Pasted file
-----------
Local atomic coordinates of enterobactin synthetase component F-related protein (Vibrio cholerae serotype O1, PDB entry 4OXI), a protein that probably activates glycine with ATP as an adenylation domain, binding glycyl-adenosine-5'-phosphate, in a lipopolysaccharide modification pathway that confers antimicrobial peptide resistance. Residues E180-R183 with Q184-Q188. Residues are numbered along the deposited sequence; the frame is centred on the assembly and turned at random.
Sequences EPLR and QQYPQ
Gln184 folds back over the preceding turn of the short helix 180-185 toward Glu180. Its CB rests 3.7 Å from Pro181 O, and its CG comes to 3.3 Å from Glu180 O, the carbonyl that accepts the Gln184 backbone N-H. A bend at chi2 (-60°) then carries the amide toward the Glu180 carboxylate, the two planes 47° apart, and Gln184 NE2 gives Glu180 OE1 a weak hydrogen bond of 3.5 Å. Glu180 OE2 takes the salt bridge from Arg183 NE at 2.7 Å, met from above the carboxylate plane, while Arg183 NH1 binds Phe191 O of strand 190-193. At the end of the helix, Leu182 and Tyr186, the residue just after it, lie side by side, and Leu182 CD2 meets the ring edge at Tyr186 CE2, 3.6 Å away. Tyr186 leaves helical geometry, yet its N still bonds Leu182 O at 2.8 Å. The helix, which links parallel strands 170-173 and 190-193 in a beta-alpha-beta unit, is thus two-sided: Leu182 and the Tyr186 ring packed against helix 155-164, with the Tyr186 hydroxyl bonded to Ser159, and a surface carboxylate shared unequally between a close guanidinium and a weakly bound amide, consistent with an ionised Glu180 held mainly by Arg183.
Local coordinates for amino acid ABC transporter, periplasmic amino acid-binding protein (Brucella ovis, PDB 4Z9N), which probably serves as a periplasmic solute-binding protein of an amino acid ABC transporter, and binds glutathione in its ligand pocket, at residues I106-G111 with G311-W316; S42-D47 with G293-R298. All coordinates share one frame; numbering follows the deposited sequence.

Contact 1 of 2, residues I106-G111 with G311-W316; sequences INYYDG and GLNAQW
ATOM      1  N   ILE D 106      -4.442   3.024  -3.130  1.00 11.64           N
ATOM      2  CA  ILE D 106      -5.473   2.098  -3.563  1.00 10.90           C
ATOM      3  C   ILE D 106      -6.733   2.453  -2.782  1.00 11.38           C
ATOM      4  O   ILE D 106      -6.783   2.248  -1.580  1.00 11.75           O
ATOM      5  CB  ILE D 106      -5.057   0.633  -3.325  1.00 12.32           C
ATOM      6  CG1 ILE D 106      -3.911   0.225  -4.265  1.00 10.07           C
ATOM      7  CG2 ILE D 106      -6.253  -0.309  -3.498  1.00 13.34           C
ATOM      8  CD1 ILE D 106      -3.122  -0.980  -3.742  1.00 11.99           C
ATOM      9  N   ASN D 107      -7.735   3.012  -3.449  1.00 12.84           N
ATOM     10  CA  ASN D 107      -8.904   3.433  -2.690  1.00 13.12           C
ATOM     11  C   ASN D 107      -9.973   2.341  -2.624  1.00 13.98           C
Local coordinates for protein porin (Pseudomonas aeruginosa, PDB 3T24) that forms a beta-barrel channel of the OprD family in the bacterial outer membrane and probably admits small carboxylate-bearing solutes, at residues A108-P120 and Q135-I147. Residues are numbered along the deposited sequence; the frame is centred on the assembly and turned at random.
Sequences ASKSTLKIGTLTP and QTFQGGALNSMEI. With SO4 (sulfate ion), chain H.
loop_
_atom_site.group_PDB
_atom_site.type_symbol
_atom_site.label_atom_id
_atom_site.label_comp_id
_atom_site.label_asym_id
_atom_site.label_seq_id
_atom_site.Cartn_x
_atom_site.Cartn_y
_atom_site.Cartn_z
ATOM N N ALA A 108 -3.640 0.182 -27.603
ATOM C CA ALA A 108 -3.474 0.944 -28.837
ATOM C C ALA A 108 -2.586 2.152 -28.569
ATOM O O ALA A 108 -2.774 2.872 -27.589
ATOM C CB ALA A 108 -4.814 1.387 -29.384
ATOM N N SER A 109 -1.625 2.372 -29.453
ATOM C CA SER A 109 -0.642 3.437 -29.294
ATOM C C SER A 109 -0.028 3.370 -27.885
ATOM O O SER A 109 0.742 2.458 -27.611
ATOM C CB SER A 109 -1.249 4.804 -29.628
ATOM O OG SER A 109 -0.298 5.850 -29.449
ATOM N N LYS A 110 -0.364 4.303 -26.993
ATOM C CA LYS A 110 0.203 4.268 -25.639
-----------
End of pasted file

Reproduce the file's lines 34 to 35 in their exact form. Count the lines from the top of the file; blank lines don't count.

ATOM N N SER A 109 -1.625 2.372 -29.453
ATOM C CA SER A 109 -0.642 3.437 -29.294